31 Tones Per Octave


I make music in 31-tone equal temperament. Currently, when I try to record, I use Ableton Live, and it’s a horrible mess. The notes appear against a piano roll that repeats every 12 tones, which makes it basically impossible to recognize even simple intervals (e.g. an octave – a spread of 31 tones – looks like two octaves and a fifth, because 12*2 + 7 = 31).

I don’t currently use Renoise, but if it were possible to code into it some sort of utility that allowed me to view, using a more natural structure, a 31-tone melody, I might consider switching.

I read on another thread that someone has coded a “Ticky Roll”, which resembles a piano roll:

This leads me to suspect maybe what I want can be done.

How much software would I have to learn before I could do something like that? Just Renoise and Lua? I already know a bunch of programming languages, but I don’t take the task of learning another one particularly lightly. I’m trying to get a sense of what the learning curve would be like. It took me a few months, for instance, to become comfortable with the Ableton API, at least a year to feel comfortable in Java, etc …)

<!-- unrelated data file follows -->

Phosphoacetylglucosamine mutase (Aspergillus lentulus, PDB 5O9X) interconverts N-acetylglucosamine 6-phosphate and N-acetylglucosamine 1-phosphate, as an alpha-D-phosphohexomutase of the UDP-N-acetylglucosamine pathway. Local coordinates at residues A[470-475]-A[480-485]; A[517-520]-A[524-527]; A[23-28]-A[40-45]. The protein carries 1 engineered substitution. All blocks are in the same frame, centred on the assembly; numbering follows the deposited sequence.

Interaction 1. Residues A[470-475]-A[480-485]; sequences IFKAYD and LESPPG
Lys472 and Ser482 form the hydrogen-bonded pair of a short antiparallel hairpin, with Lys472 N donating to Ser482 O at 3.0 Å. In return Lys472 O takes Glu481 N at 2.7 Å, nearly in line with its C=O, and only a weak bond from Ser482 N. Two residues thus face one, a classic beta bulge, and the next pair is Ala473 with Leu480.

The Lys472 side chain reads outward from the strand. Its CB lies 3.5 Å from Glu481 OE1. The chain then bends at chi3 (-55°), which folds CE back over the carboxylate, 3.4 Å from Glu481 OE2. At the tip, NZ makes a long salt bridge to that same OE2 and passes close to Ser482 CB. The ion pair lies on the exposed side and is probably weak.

My other question is what kind of data a Renoise “clip” (or whatever the term is for a unit of melodic information) contains. Is it just MIDI? Midi and OSC? Could it be purely OSC?


All the extension tools for Renoise are written in Lua. There’s an API for making simple graphic interfaces with the pre-defined elements like checkboxes and sliders, which the Tricky Roll seems to be using. I’m not sure about using other graphics, but it should be possible somehow (I haven’t tried to develop any tools myself).

What do you mean by “clip”? A pattern? The note data in Renoise is stored as XML inside the .XRNS file, which itself is just a zip archive containing song and sample data. Open up a song and take a peek. There’s no MIDI or OSC in normal song data.

Go Go Gadget Microtonal! Nice to see more of that around here.

read this:

Oh wow … XML … it’s beautiful. I’ve got butterflies in my stomach.

I’m afraid I won’t be able to piggy-back very much on the Scala work, although I do think that’s great. I come from a jazz background, and the sort of transposition that equal temperament allows is very important to me.

(Also, yes, by “clip” what I meant was “pattern”.)

… and … I bought it.